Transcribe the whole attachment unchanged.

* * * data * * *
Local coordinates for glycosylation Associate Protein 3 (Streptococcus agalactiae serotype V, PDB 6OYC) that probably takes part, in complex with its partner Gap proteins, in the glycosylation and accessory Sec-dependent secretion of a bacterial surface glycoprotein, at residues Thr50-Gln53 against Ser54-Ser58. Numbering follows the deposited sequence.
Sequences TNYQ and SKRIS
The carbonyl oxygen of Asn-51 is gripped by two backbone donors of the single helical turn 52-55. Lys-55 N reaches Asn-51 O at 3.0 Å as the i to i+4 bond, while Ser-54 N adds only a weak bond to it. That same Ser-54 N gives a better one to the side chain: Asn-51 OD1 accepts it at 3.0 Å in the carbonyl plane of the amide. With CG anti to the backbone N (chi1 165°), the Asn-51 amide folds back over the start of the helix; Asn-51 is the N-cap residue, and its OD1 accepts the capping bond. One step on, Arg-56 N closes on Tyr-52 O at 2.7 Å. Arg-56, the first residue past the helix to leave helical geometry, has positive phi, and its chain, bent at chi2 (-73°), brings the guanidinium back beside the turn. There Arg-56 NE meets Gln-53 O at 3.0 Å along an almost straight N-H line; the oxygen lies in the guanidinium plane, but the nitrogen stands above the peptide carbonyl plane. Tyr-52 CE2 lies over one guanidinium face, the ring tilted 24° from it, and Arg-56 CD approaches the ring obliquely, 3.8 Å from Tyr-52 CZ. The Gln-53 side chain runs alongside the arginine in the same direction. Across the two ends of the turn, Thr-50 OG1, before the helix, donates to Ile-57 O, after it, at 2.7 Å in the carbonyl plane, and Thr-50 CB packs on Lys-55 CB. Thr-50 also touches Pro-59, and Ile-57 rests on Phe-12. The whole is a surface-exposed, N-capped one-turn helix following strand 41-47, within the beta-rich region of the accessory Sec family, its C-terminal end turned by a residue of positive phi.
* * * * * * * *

Local coordinates for glycosylation Associate Protein 3 (Streptococcus agalactiae serotype V, PDB 6OYC) that probably takes part, in complex with its partner Gap proteins, in the glycosylation and accessory Sec-dependent secretion of a bacterial surface glycoprotein, at residues Thr50-Gln53 against Ser54-Ser58. Numbering follows the deposited sequence.
Sequences TNYQ and SKRIS
The carbonyl oxygen of Asn-51 is gripped by two backbone donors of the single helical turn 52-55. Lys-55 N reaches Asn-51 O at 3.0 Å as the i to i+4 bond, while Ser-54 N adds only a weak bond to it. That same Ser-54 N gives a better one to the side chain: Asn-51 OD1 accepts it at 3.0 Å in the carbonyl plane of the amide. With CG anti to the backbone N (chi1 165°), the Asn-51 amide folds back over the start of the helix; Asn-51 is the N-cap residue, and its OD1 accepts the capping bond. One step on, Arg-56 N closes on Tyr-52 O at 2.7 Å. Arg-56, the first residue past the helix to leave helical geometry, has positive phi, and its chain, bent at chi2 (-73°), brings the guanidinium back beside the turn. There Arg-56 NE meets Gln-53 O at 3.0 Å along an almost straight N-H line; the oxygen lies in the guanidinium plane, but the nitrogen stands above the peptide carbonyl plane. Tyr-52 CE2 lies over one guanidinium face, the ring tilted 24° from it, and Arg-56 CD approaches the ring obliquely, 3.8 Å from Tyr-52 CZ. The Gln-53 side chain runs alongside the arginine in the same direction. Across the two ends of the turn, Thr-50 OG1, before the helix, donates to Ile-57 O, after it, at 2.7 Å in the carbonyl plane, and Thr-50 CB packs on Lys-55 CB. Thr-50 also touches Pro-59, and Ile-57 rests on Phe-12. The whole is a surface-exposed, N-capped one-turn helix following strand 41-47, within the beta-rich region of the accessory Sec family, its C-terminal end turned by a residue of positive phi.